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Husband and wife team up on teeth

KENT — Kent residents — and dentists — George and Jill Hetson are perfect examples of the old adage, “Life takes unexpected turns.”

As a young man, George lived in New Jersey and commuted to work as a paint chemist in a New York City paint factory. His future wife’s father was a chemical salesman who came to the paint factory, and as George says, “sold me ethylene glycol, propylene glycol and his daughter, in that order.”

At that time Jill had just graduated from college with a degree in animal science but was working for an ophthalmologist, teaching patients how to wear contact lenses.

As they became a couple, George realized he wanted a profession to  “get me out of the city. There are no paint factories in the country.”

Jill also realized her passion for animals would be better served living in the country.

The past

Discussing his desire to find a profession that would be more suitable to country living, a friend of George’s, who was an orthodontist and knew his passion for woodworking and other handicrafts, suggested George go to dental school. At age 28 he entered dental school and, as another adage goes, “The rest is history.”

George returned to Tufts University in Massachusetts to attend dental school, the same university where he had earned his bachelor’s  and master’s degrees in chemistry.

While George attended dental school, Jill worked for an orthodontist. As George said, “One of us had to earn a living.

“When I graduated from dental school, Jill wanted to earn a professional degree and was torn between veterinary and dental school.”

She finally decided on dentistry with the idea that one day they would practice together.

The first year after earning a dental degree, George completed a residency in implants and bio-materials at Brookdale Hospital in Brooklyn, N.Y.

After the residency, George worked for other dentists while Jill completed her dental degree. And then the husband-and-wife team moved to Kent and opened their practice together.

In 2006 the Hetson’s moved from a rented office on the Kent Green to a building they had purchased, at 70 Maple St. Being a person who delights in fixing things and “tinkering,” George did much of the renovation work on the former package store himself.

And, appropriately for a former paint chemist he did all of the interior painting.

The future

When asked how dentistry is changing, George mentioned several innovations: technology changes such as digital radiography (X-rays), digital record keeping and new drive systems for drills.

The Hetsons’ office was the first dental practice in Connecticut to use digital X-rays.

“There are many benefits to digital radiography,” George said. “For the patient, there’s no waiting and they use only one-twelfth the level of radiation needed for films. We can see the X-ray results amost immediately.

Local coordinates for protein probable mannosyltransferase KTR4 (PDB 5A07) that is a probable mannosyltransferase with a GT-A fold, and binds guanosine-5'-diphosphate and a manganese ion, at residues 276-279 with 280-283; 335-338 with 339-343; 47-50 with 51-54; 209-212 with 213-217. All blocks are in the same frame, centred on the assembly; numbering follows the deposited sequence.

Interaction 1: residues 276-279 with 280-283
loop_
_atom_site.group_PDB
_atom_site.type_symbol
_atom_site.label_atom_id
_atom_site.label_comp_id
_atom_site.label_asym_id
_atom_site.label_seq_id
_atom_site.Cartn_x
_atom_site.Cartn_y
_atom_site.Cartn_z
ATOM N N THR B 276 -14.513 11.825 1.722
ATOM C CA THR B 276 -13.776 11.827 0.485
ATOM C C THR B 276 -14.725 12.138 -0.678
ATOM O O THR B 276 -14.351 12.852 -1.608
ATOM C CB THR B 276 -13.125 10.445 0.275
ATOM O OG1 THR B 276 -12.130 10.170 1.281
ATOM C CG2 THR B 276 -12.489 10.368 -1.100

“Patients like sitting in the chair and being able to see their X-rays on a computer screen right in front of them.

“For us, it eliminates the need for a darkroom to develop films and there’s no need for storage space for film X-rays.”

Digital records are enormously helpful, the Hetsons said. Dentists no longer have to maintain large paper files of their patients’ histories. No time is needed for an employee to physically locate a paper file and bring it to the dentist.

The Hetsons said it takes less time for them to type up chart information than it did for them to write it in long hand. And when they’re working with a patient,  it takes just a few seconds to pull up a patient’s chart on the computer.

To ensure that their patients’ privacy is protected, the Hetsons’ office computer system is not connected to the Internet.

Another innovation: a dental drill operated with a micro-electric motor that is virtually silent.

“Patients no longer hear the drill,” George said. “The sound of the suction is the only thing they hear.”

He explained the new drill operates at the same speed as the old turbine drills, but without the stress-inducing sounds.

Other changes in dentistry include a move away from silver fillings to composite materials; crowns created using computer technology and crowns made out of materials such as cubic zirconia, the material used to make artificial diamonds.

Two for one

Jill Hetson said their patients get a “two-for-one bargain in our office: They get two dentists for the price of one.”

She and her husband/partner  discuss their patients with each other, and talk about unusual situations they come across.

Though the Hetsons practice together, they usually work separately.

“Patients like my room better,” Jill said with a laugh. “It’s decorated with a woman’s touch.”

They have other differences that make them a complementary couple. George takes care of technology issues in the office, Jill handles personnel matters. Both are responsible for ordering supplies. According to Jill, George is better at root canals than she, so he takes care of that while she loves working with pediatric patients.

Working with children over time helps them become good adult patients who are not afraid of dentistry, she noted.

Outside of the office, the Hetsons have a full home life. Their  daughter Rachel, 16,  is a junior at the Kent School.

“This year we will begin visiting colleges with her,” Jill said.

Jill is also an avid quilter and equestrienne. George plays golf and delights in tinkering with and fixing almost anything.

The Hetsons’ dental office can be reached at 860-927-3577.

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